More intriguingly, a linguistic view of drawing might also explain our behaviour today – including our instinct for doodling in the margins. Young children, after all, are well known to go through a “scribbling” period where they will pick up a pen or crayon and make their mark on paper, walls and floors or any other surface they can get their hand on. There are also some signs that these drawings are rudimentary attempts at communication – the size of the random squiggles seems to correspond to the size of nearby objects, for instance. In light of Cohn’s work, this instinct could just be the graphical equivalent of “babbling” – the cooing noises that all babies make as they make the first steps towards speech. Perhaps we are just hard-wired to communicate in as many ways as possible and our environment determines which path becomes more dominant.
From a young age, children scribble - is it a graphic form of 'babbling'? (Getty Images)
If so, we might have all had the capacity to be better artists – it’s just we don’t tend to get the same chance to practise these nascent skills as the Arandic and the Warlpiri people. “The indigenous people of the Australian desert spend a lot of time sitting on the ground, so that drawing on that surface has become part of the repertoire of meaning-making,” says Green. “You wouldn’t tell stories in this way if you lived on a rocky mountain.” Nor does city life necessarily encourage most of us to draw in this way. The exception might be avid comic fans, like Cohn, who spent hours copying out cartoon strips as a child.
This is a point that touches Cohn particularly deeply, since he thinks it has a direct impact on the way children are taught. Language, he says, is best learnt through mimicry and imitation – in the same way that we all learnt to speak by parroting our parents – and drawing may be no different. Unfortunately, most schools in the West prefer to teach children to draw directly from life, which fails to tap into our language instinct. That might favour the few people who can learn to paint like Leonardo da Vinci – but at least as a starting point, more people could learn to create better, more intricate drawings if they were instead encouraged to study the conventions of comic books and absorb its vocabulary and grammar. Significantly, Japanese children do tend to learn in this way – and by their teens, their artistic skills are considerably more advanced than those of Americans.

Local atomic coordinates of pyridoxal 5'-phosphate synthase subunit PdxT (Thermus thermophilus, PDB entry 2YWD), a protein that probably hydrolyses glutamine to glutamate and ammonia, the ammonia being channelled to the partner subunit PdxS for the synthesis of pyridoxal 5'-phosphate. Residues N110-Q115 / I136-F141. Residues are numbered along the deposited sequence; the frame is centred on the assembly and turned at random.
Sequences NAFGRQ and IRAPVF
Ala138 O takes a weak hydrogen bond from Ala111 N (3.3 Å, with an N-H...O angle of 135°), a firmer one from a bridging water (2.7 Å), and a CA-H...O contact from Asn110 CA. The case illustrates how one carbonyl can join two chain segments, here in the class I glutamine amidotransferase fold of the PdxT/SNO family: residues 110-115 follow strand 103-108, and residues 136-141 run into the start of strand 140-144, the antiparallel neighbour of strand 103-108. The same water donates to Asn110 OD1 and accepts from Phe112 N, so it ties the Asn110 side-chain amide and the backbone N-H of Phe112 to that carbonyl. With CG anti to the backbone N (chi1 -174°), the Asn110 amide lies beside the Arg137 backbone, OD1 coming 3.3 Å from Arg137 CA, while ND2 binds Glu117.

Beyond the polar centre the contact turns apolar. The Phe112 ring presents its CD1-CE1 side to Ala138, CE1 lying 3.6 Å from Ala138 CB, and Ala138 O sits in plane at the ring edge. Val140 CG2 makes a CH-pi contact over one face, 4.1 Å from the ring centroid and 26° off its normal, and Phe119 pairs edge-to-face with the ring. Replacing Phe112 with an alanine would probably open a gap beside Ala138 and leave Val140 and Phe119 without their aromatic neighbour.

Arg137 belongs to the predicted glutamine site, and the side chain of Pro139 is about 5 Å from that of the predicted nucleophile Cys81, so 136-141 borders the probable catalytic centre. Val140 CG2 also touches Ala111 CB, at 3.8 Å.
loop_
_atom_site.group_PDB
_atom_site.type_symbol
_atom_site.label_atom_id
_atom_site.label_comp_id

Perhaps that will change with technology, however. The use of Emoji characters might seem to follow some aspects of grammar, for instance – they tend to be placed in certain sequences – though if anything, Cohn considers this more of a “pidgin” visual language, since it is very simplified. But with tablets and touchscreens, it is increasingly easy to share our own sketches with others through apps such as Draw Something, which at one point had attracted more than 100 million downloads. Various recent experiments, asking subjects to communicate silently using a form of the game Pictionary, have found that shared doodles soon begin to take on their own conventions and vocabulary a little like the Australian sand narratives.
New technology may also help the indigenous people of Australia to preserve some of their astonishing sand stories. “The capacity to visualise stories has made an amazing transition with the advent of iPads,” says Inge Kral at the Australian National University. She recently asked some women to record their narratives on a touchscreen and she was struck with how naturally they took to it. “It was amazing to watch them adapt to it so quickly to create some astonishing drawings.” In this way, the indigenous people of Australia may not just point to the past of language and drawing – they may also be showing the way into the future, too.